The Manila Times columnist Rigoberto “Bobi” Tiglao falsely claimed that the Philippine Star erred in reporting that Vice President Leni Robredo was the most-searched presidential candidate on Google earlier this month.
Not true. To support this wrong claim, Tiglao used a data set different from the one used by Google Trends. The newspaper report based its data on Google.
On the afternoon of March 11, Tiglao posted on his official Facebook (FB) account:
“Philstar is now a venue for fake news. It reported Robredo is more searched than Marcos. This is false.”Source: Bobi Tiglao official FB account, “Philstar is now a venue for fake news…,”, March 11, 2022
Tiglao referred to a Philippine Star report published that day, which said Robredo was the top searched presidential candidate in the country then. It reported that searches for Robredo comprised 46% of queries among five presidential candidates, using data from Google Trends’ Philippine elections dashboard. Disputing this, Tiglao further wrote:
“Follow (sic) are the actual Google Trends for the past month and in the past four hours today, which shows the opposite, with Marcos still consistently the most researched.”
Tiglao attached screenshots of two Google Trends data comparisons for the terms “Marcos” and “Robredo,” which showed per-minute data from 10:56 a.m. to 11:35 a.m. on March 11, and per-day data from Feb. 4 to March 9.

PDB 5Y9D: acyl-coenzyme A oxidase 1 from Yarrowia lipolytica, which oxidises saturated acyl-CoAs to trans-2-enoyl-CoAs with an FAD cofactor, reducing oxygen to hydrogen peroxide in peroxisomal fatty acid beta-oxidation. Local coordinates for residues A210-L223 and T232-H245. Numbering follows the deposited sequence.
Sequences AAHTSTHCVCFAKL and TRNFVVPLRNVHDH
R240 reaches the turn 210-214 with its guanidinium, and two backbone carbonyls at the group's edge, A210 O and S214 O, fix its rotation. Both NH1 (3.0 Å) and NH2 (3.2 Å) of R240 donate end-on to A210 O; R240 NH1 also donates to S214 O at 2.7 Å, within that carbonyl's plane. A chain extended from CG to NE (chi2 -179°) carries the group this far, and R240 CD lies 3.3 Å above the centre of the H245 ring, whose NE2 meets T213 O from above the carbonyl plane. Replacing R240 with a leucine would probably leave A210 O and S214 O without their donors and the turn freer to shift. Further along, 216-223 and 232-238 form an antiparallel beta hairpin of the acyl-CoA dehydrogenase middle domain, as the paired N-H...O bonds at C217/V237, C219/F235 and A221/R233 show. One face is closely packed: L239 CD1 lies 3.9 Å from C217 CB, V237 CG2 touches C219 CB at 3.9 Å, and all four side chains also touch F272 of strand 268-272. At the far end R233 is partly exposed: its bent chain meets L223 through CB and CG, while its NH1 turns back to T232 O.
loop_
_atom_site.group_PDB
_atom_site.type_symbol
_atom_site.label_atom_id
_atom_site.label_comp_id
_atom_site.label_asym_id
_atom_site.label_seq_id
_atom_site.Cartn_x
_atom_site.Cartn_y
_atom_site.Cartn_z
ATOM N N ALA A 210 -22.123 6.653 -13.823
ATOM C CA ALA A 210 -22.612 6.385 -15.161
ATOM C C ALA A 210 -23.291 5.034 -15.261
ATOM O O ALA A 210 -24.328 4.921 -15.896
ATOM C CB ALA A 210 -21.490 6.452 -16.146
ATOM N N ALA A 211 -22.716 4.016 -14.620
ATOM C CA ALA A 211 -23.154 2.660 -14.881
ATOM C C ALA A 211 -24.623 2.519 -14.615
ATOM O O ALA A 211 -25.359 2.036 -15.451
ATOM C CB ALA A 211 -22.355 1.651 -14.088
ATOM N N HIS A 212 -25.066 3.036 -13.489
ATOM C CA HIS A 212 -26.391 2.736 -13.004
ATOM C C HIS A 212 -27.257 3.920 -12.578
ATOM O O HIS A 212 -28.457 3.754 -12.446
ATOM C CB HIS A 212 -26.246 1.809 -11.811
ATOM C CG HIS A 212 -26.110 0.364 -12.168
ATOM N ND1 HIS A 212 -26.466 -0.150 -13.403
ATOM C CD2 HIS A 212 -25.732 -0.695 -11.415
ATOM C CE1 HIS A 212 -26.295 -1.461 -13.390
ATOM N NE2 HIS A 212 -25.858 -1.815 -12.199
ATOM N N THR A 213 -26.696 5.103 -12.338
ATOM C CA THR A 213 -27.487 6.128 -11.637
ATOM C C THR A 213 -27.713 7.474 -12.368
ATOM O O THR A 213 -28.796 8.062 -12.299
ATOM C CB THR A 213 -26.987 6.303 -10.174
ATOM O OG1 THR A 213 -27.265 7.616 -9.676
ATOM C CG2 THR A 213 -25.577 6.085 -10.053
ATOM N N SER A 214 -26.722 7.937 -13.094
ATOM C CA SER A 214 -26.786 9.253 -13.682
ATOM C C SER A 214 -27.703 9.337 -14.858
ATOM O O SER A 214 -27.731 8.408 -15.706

Minutes later, Tiglao claimed in another FB post that the Philippine Star again spread “fake news” and this time compared search interests across 17 Philippine regions.
Tiglao showed search interest for the terms “Robredo” and “Marcos” covering the period of Feb. 11 to March 11. Marcos supposedly fared better in this comparison across all regions.
On the other hand, an unofficial visualization of Google Trends data from a March 9 opinion column on the Star – which cited data from a different period, Feb. 5 to March 2 – showed Robredo performing better.
In response to Tiglao’s first post, a netizen said the columnist may have looked at different parameters. Others accused the Philippine Star of being paid and for spreading pro-Robredo propaganda.
Tiglao is incorrect. The data he posted used “search terms,” while Google Trends, as cited by the Philippine Star report, uses “topics” dedicated to specific presidential candidates. Interest for terms and topics are measured differently by Google.
According to Google, search “terms” are words or phrases entered into Google’s search engine, while “topics” cover a group of search terms about a specific concept.
Read the full story on VERA Files Fact Check.